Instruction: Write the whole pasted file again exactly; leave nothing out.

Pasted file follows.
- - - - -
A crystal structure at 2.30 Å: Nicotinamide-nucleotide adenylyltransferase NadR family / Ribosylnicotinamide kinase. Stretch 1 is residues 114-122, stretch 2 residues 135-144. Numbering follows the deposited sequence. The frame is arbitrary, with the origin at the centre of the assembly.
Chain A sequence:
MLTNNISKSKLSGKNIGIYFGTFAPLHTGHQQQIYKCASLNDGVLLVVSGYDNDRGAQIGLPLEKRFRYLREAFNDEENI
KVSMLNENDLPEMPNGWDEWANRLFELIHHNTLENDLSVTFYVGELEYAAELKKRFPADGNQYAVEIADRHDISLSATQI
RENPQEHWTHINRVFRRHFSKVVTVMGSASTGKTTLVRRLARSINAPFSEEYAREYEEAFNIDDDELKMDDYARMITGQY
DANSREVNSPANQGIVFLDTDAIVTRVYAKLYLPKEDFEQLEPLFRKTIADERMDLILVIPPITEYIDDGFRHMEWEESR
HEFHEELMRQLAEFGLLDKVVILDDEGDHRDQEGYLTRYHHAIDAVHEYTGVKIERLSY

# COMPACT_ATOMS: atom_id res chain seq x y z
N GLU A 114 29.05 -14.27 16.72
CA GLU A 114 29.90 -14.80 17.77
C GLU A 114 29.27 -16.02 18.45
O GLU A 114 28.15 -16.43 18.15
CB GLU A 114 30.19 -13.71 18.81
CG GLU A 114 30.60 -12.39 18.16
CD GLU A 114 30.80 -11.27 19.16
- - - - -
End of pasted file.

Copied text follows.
A crystal structure at 2.30 Å: Nicotinamide-nucleotide adenylyltransferase NadR family / Ribosylnicotinamide kinase. Stretch 1 is residues 114-122, stretch 2 residues 135-144. Numbering follows the deposited sequence. The frame is arbitrary, with the origin at the centre of the assembly.
Chain A sequence:
MLTNNISKSKLSGKNIGIYFGTFAPLHTGHQQQIYKCASLNDGVLLVVSGYDNDRGAQIGLPLEKRFRYLREAFNDEENI
KVSMLNENDLPEMPNGWDEWANRLFELIHHNTLENDLSVTFYVGELEYAAELKKRFPADGNQYAVEIADRHDISLSATQI
RENPQEHWTHINRVFRRHFSKVVTVMGSASTGKTTLVRRLARSINAPFSEEYAREYEEAFNIDDDELKMDDYARMITGQY
DANSREVNSPANQGIVFLDTDAIVTRVYAKLYLPKEDFEQLEPLFRKTIADERMDLILVIPPITEYIDDGFRHMEWEESR
HEFHEELMRQLAEFGLLDKVVILDDEGDHRDQEGYLTRYHHAIDAVHEYTGVKIERLSY

# COMPACT_ATOMS: atom_id res chain seq x y z
N GLU A 114 29.05 -14.27 16.72
CA GLU A 114 29.90 -14.80 17.77
C GLU A 114 29.27 -16.02 18.45
O GLU A 114 28.15 -16.43 18.15
CB GLU A 114 30.19 -13.71 18.81
CG GLU A 114 30.60 -12.39 18.16
CD GLU A 114 30.80 -11.27 19.16